Greyseff is right though: this advice is pretty banal, and apolitical. It's a bit strange to see advice like tis from a man who I think we can all agree is anything but apolitical... except that I think what he's *really* driving at isn't as immediately obvious:


cultural constructs are not independent of nature, specifically dominance hierarchy is a product of natural selection and is in animal cultures


This is the first highly political point Jordan is trying to make. Generally, more liberal people are antagonistic towards existing cultural constructs; and in fact the whole concept was probably invented in order to allow people to have a word for "traditions" or "institutions" that didn't immediately come with a somewhat positive context. (This is useful when you want to change a "cultural construct" that you view negatively; if you talk about the "tradition" of slavery, or the "institution" of slavery, it's harder to view it critically than if you talk about the "cultural construct" of slavery.) People on the conservative side, however, are generally concerned about a sort of over correction around the term, in which people assume that any given culture has a really wide, or even infinite capacity to "construct" whatever institutions it wants to, without negative consequences. Here, Mr. Peterson is basically just saying that this isn't true - that institutions need to be compatible with our underlying evolution influenced physiology, and further more than we should be careful not to socially construct institutions which ignore the existence of social dominance hierarchies.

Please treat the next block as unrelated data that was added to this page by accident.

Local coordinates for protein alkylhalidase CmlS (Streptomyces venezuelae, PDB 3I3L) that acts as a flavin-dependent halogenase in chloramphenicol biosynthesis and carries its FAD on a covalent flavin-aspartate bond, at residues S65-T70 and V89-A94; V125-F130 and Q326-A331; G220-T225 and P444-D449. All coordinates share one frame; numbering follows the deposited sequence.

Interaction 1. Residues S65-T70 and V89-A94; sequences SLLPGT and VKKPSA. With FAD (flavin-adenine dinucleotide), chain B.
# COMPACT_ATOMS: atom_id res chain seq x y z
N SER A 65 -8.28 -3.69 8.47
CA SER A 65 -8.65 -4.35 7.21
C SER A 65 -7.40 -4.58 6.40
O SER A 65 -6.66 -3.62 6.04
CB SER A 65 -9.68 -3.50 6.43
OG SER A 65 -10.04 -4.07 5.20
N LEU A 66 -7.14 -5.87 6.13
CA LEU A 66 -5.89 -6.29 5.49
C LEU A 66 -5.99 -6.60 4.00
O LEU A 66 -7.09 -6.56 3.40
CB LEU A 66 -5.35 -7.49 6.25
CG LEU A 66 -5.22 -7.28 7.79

So... communism; he's very obviously taking a jab at communism. I have no doubt that if pressed, he'd say that one of the reasons that communism failed, is because it and it's creators ignored the inevitability of social hierarchies in human society. Personally, I think he's right in this... but the key important question left unanswered here is how right is he about this? It's one thing to say that we can't entirely eliminate social hierarchies, but it's quite another to delve into how much we can eliminate them, not to mention how hard we should be trying to. To talk about comparing and contrasting examples... go back and take a look at the arguments around "social hierarchies" in the context of democracy. A lot of the initial opposition to democratic governments came from similar ideals about the "natural order" of human societies, and led people to predict that societies premised on the idea that "all men are created equal" were bound to fail. Instead they flourished, and that's a puzzle that I don't think this level of evolutionary psychology can really account for.